Arsenal beware: Bayern Munich’s attack is so good they leave Mario Gomez and Arjen Robben on the bench

Kit Holden
Arjen Robben 300x225 Arsenal beware: Bayern Munichs attack is so good they leave Mario Gomez and Arjen Robben on the bench

Arjen Robben

It was in the nineties that the term FC Hollywood emerged to neatly encapsulate the untraceable and logic defying rollercoaster that is FC Bayern Muenchen. Saebener Strasse, the Munich street on which the Bayern headquarters are to be found, has begun to take its place alongside Coronation Street and Albert Square as the location for one of the world’s most famous soap operas.

The Bayern ship may be a little steadier now with the comfortable success they are enjoying both on and off the field, but even in these halcyon days, where the treble still seems a reasonable aspiration, the club is surrounded by the usual deluge of rumours, tantrums and plot twists, with only the odd, invariably vague, official statement emerging now and then to defuse – or often inadvertently diffuse – the situation.

Among the latest rumours to come out of Munich are the prospective arrival of Dortmund striker Robert Lewandowski, the flight of a disgruntled Mario Gómez to the land of his forebears and Atlético Madrid, and the possibility that Jupp Heynckes may take over the reins at Schalke in the summer, prompting speculation that his gallant departure to make way for Pep Guardiola may not have been such a smooth transition after all.

It may, as of yet, be the least well founded, but perhaps the most interesting rumour from the perspective of Bayern’s opponents this evening is the one surrounding Gómez. The idea that Gómez might be so unhappy at Bayern as to consider a summer move is one which the Gunners might bear in mind when they assess the might of the task which faces their defence tonight. Such is Bayern’s attacking flair that Mario Gómez, one of Europe’s most gifted goalscorers, can only occasionally muscle his way into the Bayern side. Most of the time, he is confined to sitting on the bench – more often than not next to another of Europe’s most famous stars: Arjen Robben.

The plight of Robben of and Gómez is one which has gobbled up headlines throughout this season. With Bayern so dominant in the Bundesliga, neither Gómez nor Robben have yet been able to break their way back into the attack of which they were the backbone last season. So vigorous were the attempts of some media outlets to kick up some disruption in the apparently untouchable Bayern ranks by highlighting Robben and Gómez’ disappointment, that they prompted a comment from Director of Sport Matthias Sammer: “The momentum of the team is such that it is difficult for [Robben] to break in. I don’t want egos to become a factor here, and for us to start having unnecessary discussions.”

It was a far cry from his usual philosophy that egos make the team, but then Robben’s was never the sort of ego that Sammer finds so alluring. His is the brand of Dutch individualism which used to make the German football elite sneer in contempt. Far closer to Sammer’s ideal of self-confidence is that of the man who replaces Robben on the right hand side of midfield – Thomas Mueller. Asked of his thoughts on the Champions League campaign, Mueller told the German press this week that: “I just want to win this thing as soon as possible. Our aim is to be in London again this year.”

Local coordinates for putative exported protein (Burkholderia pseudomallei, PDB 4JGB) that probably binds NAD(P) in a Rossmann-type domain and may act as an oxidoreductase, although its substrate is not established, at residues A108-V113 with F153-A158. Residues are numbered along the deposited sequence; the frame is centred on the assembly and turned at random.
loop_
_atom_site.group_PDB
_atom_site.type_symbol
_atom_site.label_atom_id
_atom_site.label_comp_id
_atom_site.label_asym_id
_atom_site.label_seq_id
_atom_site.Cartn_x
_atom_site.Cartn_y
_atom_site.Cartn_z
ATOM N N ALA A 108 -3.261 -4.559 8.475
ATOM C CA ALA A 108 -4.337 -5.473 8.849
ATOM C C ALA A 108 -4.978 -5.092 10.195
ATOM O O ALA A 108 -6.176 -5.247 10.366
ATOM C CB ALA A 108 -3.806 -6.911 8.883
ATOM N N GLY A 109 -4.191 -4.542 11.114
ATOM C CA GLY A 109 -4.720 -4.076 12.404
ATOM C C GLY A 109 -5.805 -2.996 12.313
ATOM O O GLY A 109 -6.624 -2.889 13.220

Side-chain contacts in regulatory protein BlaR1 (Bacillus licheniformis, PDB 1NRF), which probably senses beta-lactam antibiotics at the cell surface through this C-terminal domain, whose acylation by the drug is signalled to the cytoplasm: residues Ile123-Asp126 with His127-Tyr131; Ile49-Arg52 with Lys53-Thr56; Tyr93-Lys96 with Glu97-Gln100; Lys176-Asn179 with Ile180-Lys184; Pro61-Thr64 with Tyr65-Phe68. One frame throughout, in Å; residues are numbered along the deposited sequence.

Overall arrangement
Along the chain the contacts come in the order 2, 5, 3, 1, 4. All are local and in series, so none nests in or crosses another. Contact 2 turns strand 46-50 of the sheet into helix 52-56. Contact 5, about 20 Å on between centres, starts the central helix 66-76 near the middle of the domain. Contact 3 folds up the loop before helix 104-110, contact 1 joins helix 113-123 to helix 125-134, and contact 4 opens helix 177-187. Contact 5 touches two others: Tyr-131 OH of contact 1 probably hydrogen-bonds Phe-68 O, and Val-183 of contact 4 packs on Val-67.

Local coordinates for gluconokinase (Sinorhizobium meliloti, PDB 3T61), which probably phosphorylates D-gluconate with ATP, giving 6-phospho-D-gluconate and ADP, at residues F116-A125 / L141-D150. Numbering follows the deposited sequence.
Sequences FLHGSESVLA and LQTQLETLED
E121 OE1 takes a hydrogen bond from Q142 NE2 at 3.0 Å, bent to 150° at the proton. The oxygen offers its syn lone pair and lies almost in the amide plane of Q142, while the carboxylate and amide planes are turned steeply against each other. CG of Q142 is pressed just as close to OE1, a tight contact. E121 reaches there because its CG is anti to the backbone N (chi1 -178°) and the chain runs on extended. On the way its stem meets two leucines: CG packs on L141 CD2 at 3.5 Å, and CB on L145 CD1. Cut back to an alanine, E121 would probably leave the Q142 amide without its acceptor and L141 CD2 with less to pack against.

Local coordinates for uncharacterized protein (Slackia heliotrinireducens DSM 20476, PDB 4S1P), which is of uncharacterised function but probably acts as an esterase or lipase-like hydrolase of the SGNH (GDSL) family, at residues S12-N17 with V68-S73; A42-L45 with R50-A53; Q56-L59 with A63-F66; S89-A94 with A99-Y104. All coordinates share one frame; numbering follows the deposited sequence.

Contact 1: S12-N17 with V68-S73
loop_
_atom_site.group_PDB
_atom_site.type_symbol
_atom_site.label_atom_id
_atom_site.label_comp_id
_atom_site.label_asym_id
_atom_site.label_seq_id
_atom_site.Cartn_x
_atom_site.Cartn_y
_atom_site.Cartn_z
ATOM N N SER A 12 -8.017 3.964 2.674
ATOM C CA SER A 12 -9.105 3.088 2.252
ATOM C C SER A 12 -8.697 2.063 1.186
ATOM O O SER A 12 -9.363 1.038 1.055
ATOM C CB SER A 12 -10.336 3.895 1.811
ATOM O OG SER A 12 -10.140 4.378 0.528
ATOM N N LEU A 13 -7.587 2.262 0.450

Very few words minced, all told. Mueller’s attitude is representative of exactly what has served Bayern’s attack so well this season. They have forgotten the old doubts, and started enjoying playing football again, with a clear view to winning every single thing they possibly can. It is a confidence which shines through in the mesmerising combinations of their build up play which, even before the arrival of Guardiola, are already being heralded as a brand of tiki-taka. Albeit most loudly by their own player, Toni Kroos.

Kroos has is own role to play in Robben’s demotion. His development into an attacking force has pushed Mueller back to the right, while Javi Martínez assumes the role of defensive midfielder. It is a system which leaves no space for the Dutchman.

As for Gómez, well he seems to be one of the only players in the Bayern squad for whome confidence is a completely alien concept. Injured for the beginning of the season, he could only watch as new signing Mario Mandžukic blossomed into Bayern’s first choice striker. Even a short goal drought for the Croatian around Christmas was not a big enough chance for Gómez to fully exploit, and the Germany international looks dangerously close to resuming the sideline, doubt-stricken role which characterised his early Bayern career.

One thing is certain. Whether it is Mandžukic, Gómez or even Robben who poses the most potent threat to the Arsenal goal tonight and in three weeks time, the Gunners have one of Europe’s most impressive and in form attacks to contend with. If Bayern’s form this season is anything to go by, Arsene Wenger’s side will do very well to keep out the onslaught which has seen so many teams capitulate in the last six months.

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  • slyfas

    Bayern Munich is a good team no doubt. But what astounds me is the pathetic state of Arsenal: a team that has no real quality, depth or ambition. For those who still believe that Arsene Wenger’s style of management is good for English football, it is time to have a rethink. I have been saying this for the past 5 seasons consistently. Football should not be run for the benefit of the shareholders only but also for the fans and the club itself!

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